The LMX Superleggera Cooler Review – New Cooling King?

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We recall from last year a question that many pondered – just how far can air cooling go? Air cooling can only go so far and it won’t be long until we hit the limit. We’ve already seen some companies take to water cooling solutions with all-in-one kits – some more successful than others. It won’t be long until some of the bigger names start to find new ways to adapt air cooling for the masses and take it to a new level. There are already rumours of vapour chambers and TEC’s in the future. However, one such company that we are reviewing today has taken a step ahead of the big rivals and taken air cooling to a whole new level – liquid metal.


Many people will be unfamiliar with Danamics and wouldn’t have known they produce CPU coolers. Founded on the principle of providing manufacturers of electronic hot spots the very best in cooling, Danamics started in 2005. Since then, Danamics has worked on developing, manufacturing and commercializing their core technology, which centres around the principle of using liquid metal as a heat remover. Danamics were keen to improve on their earlier cooler; the LM10. Much hyped and talked about, it proved to be only average and couldn’t keep up with the very best standard air coolers, let alone justify such a high price tag! They redesigned the whole cooler from the ground up but have kept the same Sodium Potassium Alloy used for cooling.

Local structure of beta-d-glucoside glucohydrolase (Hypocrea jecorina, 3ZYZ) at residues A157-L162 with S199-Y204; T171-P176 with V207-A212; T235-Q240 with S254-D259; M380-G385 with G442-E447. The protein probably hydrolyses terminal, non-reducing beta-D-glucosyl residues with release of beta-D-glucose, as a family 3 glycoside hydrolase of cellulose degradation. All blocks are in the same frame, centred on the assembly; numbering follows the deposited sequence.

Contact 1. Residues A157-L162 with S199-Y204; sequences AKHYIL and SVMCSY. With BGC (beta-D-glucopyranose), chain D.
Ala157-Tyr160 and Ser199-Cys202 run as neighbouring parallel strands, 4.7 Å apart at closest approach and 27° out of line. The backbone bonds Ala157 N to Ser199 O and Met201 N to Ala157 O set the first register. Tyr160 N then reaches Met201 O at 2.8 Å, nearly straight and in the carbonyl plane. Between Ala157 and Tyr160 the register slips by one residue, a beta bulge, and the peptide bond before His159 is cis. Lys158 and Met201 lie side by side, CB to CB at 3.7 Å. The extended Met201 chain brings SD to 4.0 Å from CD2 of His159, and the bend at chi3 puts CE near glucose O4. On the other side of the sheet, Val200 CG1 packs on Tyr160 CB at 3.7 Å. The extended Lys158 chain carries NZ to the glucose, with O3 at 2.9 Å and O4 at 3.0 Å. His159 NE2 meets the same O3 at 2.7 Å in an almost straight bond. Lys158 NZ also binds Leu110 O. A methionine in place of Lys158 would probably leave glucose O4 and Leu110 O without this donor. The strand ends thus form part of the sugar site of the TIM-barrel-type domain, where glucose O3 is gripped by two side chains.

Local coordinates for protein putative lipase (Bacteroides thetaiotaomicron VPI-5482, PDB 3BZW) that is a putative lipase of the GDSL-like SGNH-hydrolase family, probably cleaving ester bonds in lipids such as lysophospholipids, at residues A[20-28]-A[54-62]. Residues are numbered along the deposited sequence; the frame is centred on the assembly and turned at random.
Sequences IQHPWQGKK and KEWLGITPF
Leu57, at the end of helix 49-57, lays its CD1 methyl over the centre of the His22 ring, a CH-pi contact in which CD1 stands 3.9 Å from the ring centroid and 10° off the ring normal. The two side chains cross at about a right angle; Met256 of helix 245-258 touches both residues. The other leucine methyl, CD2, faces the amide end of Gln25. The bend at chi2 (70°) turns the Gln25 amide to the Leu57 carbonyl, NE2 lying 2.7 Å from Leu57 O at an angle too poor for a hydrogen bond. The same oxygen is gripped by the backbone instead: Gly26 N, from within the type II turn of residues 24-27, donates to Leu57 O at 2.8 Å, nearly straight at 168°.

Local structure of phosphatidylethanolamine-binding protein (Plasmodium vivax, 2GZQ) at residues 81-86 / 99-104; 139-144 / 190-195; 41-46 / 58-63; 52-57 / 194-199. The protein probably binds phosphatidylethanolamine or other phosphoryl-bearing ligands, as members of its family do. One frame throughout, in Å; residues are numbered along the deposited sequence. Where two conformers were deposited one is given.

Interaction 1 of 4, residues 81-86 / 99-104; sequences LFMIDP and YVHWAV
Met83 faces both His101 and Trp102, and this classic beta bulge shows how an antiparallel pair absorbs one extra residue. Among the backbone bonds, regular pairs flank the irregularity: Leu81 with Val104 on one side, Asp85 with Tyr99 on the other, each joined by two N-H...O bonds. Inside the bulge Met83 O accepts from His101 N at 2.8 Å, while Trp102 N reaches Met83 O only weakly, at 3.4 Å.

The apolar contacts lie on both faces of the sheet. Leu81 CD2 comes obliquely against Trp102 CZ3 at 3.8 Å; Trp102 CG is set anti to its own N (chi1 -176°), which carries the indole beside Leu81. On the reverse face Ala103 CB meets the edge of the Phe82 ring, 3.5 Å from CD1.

Liquid Metal you say?

Sodium Potassium Alloy (aka NaK) is a top substance for heat transfer. However, reading through the nice detailed warning booklet, it is highly reactive to air and water. Something that puts many people off due to the fact that if the substance were to leak, well, watch out for an explosion! This NaK is pumped around the cooler’s nickel plated heatpipes via the electromagnetic pump which is silent and features no moving parts. This pump is a REV.2 (PowerBooster 2) over the previous LMX Pump, which Danamics has told me is smaller, cheaper and more effective. Note – this does get very hot so be careful! Moving parts are totally eliminated as the magnetic force is created within the particles of the liquid metal causing it to flow.

See the image below for the step-by-step of how this electromagnetic flow works: